Yes Scotland, the official campaign organisation for the Yes side in the first Scottish independence referendum, was launched on 25 May 2012. Almost eight years ago. By that time we had known for fully a year that there definitely would be a referendum on account of the SNP landslide victory in the Scottish Parliament elections. Assuming the SNP had not done any preparation for the referendum in the previous 77 years of its existence, that means the party has had almost nine years to develop a campaign strategy. Nine years plus the experience of an actual independence referendum campaign. And here we have Angus “Rip Van” Robertson proudly telling us how busy he’s going to be in 2020 working out the best way to convince No voters to back independence.
Am I the only one who sees something wrong with this picture?
I don’t claim to have all the answers. But what I can say is that before September 2014 was out I had started to seriously think about the next referendum. I had tentatively worked out a date and put significant effort into consideration of what lessons learned from the campaign just past might inform a new campaign. By early 2015 I was ready to engage in meaningful discussion about a plan for the new independence referendum; from the arguments for having a fresh vote through the framing of the referendum itself to the basics of the Yes campaign strategy.
Of course, there were developments over the intervening years that had to be taken into consideration and much to be derived from discussion and debate with other independence campaigners. But I had things worked out well enough that when the EU referendum came along in 2016 I was already pretty clear about how it would impact plans for a new independence referendum in September 2018.
I say all this, not to brag – I may well have made fatal errors in my analysis and my plans could have been quite useless. The point I’m making is that it was perfectly possible to start planning for a new referendum immediately the result of the first one was known. Even if some wound-licking time was required there has been at least five years in which the not inconsiderable resources of the SNP could and should have been devoted to developing at least the bones of a campaign strategy. But here we are in 2020, with supposedly only months to go before the launch of a new referendum campaign, and the party is just now working on “understanding how and why people are changing their minds about Scottish independence”.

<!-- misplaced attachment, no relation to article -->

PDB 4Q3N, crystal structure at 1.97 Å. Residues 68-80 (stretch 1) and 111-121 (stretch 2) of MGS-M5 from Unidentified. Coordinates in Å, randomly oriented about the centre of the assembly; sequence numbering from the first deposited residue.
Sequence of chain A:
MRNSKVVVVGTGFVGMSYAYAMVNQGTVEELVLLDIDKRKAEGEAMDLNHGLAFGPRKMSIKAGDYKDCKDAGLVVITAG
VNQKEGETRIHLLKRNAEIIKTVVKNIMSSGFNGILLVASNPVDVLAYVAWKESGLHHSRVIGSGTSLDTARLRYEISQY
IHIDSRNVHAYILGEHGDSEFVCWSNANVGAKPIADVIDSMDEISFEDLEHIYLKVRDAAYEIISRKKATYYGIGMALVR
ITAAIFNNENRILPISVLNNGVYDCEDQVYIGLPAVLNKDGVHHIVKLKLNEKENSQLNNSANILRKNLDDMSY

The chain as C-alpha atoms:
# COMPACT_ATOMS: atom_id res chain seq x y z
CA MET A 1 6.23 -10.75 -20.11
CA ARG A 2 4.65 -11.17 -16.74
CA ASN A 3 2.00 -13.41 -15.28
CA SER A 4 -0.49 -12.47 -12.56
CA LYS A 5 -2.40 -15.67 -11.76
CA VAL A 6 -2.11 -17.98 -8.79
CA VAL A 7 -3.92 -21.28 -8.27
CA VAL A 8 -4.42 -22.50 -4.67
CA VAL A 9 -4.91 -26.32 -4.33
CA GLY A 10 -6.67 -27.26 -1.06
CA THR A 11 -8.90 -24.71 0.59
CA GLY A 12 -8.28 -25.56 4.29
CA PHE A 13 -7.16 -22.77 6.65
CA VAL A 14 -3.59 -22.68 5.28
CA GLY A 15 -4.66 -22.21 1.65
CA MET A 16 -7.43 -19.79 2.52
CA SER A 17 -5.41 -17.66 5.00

It would be gratifying to think that this was just a matter of putting the final touches to an already well developed plan. Or maybe adjusting details in the light of events. But nothing of what I’ve heard and read from the SNP in recent times gives me any confidence that the party has any ideas beyond simply re-running the old campaign – with added gentleness. And whatever confidence I might have had instantly evaporated on finding Angus Robertson looking to former Labour politician Douglas Alexander. That’s right! The same Douglas Alexander who made a total arse of running the 2007 Scottish Parliament elections. The man who was part of Gordon Brown’s inner circle at the time of the election that never was. The man who played a significant role on the anti-independence side of the 2014 referendum campaign.
Actually, that last might be the only thing that could possibly qualify Alexander as someone you would look to for advice about campaigning. He was on the winning side, after all.
What Angus Robertson has done with his column in The National today is remind us that it is not only in the matter of getting a new referendum that there are serious concerns about the SNP’s approach to the constitutional issue. There are also questions to be asked about the party’s preparedness for a campaign which we are assured will start in as little as six months time. Questions which, if recent experience is any guide, will remain unanswered.
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